In contrast, Appleton notes that alcohol carried no stigma during Kentucky's early days. Drinking bourbon was considered safer than water from the uncertain supplies of the time. Some Kentucky frontier churches paid their preachers in whiskey, which was easier to obtain than cash, Appleton says.
But by about 1830, many in Kentucky and elsewhere began thinking that drinking had gotten out of control. Stories spread of wives abused and children neglected by drunken husbands and fathers.
"From about the 1840s on, temperance parades and rallies were common in Kentucky, trying to get people to sign temperance pledges," Templeton said. "Temperance started out as meaning the wise use of distilled spirits. But eventually it became synonymous with prohibition. By the 1850s in Kentucky and nationally, you had dries saying that moral persuasion wasn't enough and that legislation was needed."
Lexington native George Washington Bain became a leading anti-liquor speaker on the chautauqua circuit. Garrard County native Carrie Nation took a more direct approach, smashing up saloons with a hatchet. Alcohol supporters in Kentucky tried to fight back but had relatively little success.
"The wets were not as effective in propaganda and public relations as the dries were," Appleton said. "It's amazing, but Kentucky really contributed more to the dry cause than to the wet cause."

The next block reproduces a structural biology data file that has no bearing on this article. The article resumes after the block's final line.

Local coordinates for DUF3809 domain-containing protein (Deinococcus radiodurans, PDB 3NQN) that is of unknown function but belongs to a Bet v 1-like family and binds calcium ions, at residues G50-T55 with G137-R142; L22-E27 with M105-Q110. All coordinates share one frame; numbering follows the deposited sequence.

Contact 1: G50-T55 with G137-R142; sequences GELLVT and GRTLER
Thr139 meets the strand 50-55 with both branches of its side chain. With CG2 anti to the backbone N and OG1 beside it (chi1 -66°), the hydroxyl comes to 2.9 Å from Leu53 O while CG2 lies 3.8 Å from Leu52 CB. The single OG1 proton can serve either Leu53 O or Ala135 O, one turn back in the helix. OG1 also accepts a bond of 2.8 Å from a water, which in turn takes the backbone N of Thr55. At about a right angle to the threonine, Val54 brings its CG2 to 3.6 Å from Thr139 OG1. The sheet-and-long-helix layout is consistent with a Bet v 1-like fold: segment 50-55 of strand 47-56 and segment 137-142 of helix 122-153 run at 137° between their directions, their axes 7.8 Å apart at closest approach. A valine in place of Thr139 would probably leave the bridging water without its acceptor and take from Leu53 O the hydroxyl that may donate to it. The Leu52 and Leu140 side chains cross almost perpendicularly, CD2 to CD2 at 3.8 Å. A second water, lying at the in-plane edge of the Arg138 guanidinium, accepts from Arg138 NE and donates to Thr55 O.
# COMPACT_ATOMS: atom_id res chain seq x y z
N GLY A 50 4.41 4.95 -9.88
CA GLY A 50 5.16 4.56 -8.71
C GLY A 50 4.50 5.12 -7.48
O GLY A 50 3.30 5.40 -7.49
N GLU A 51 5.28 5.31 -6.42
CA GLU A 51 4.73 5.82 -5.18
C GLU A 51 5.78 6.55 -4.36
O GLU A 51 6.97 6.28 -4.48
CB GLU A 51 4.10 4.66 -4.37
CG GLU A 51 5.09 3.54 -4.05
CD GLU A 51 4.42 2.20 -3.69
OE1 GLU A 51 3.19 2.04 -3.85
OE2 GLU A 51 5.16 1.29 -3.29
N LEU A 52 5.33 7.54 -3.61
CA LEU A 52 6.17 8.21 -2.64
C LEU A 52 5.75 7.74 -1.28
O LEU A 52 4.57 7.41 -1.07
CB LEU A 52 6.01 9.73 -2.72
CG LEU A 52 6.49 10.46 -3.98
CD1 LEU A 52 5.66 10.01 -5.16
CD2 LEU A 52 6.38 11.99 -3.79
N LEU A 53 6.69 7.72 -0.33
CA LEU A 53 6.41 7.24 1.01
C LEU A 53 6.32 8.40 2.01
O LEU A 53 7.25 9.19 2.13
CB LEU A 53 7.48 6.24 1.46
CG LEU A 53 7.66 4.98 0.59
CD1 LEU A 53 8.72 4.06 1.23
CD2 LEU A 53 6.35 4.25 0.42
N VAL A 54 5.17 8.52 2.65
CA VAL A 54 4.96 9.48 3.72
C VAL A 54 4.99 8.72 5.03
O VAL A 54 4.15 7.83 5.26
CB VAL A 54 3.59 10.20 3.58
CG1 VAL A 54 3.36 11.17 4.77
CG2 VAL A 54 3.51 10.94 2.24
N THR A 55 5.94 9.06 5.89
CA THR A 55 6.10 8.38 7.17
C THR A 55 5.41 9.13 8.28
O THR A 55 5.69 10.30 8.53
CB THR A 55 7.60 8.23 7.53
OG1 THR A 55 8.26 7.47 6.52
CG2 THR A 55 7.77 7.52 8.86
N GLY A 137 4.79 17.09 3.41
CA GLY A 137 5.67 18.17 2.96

A proposal to ban alcohol in Kentucky was approved by the state House in 1914 but died in the Senate. Undaunted, Kentucky's dry forces pushed a prohibition bill through the legislature in 1918, and voters approved it the next year. But it was largely academic once national prohibition began.
James Klotter says Kentucky, a state with many distilleries, was hit hard when the nation went dry.
"Louisville lost between 6,000 and 8,000 distilling jobs," he said. "Some small communities that depended on distilling, like Tyrone in Anderson County, almost vanished."
Many people gave up alcohol when Prohibition began. But others saw drinking as a personal matter beyond the government's purview.
J. Winston Coleman, a prominent Kentucky historian of the period, made home-brew in his basement during the 1920s, according to Klotter. Other affluent citizens relied on their favorite bootleggers to keep them supplied.
Some respected citizens ran afoul of the law. Congressman John Langley of Floyd County had to resign in 1926 after being convicted of liquor law violations. He later wrote a memoir, They Tried to Crucify Me.
"It affected people at all levels of society," Klotter said. "Some lost jobs, and Kentucky tax revenues fell because of lost business taxes. But others gained by going into business illegally."
By the late 1920s, however, enthusiasm for Prohibition was fading nationally. The 18th Amendment was repealed in 1933, the only U.S. constitutional amendment ever rescinded.
Dries, however, never lost faith in the movement they had backed, Appleton said.
"People look back on Prohibition as something that curtailed people's freedom," he said. "But it really was part of the Progressive Era in America.
"Dries believed that if you got rid of the influence of liquor, you could purify politics. You wouldn't have vote-buying anymore; you would have less insanity; fewer criminals in jail; the cost of law enforcement would go down. It really was a progressive goal."
Reach Jim Warren at (859) 231-3255 or 1-800-950-6297 Ext. 3255.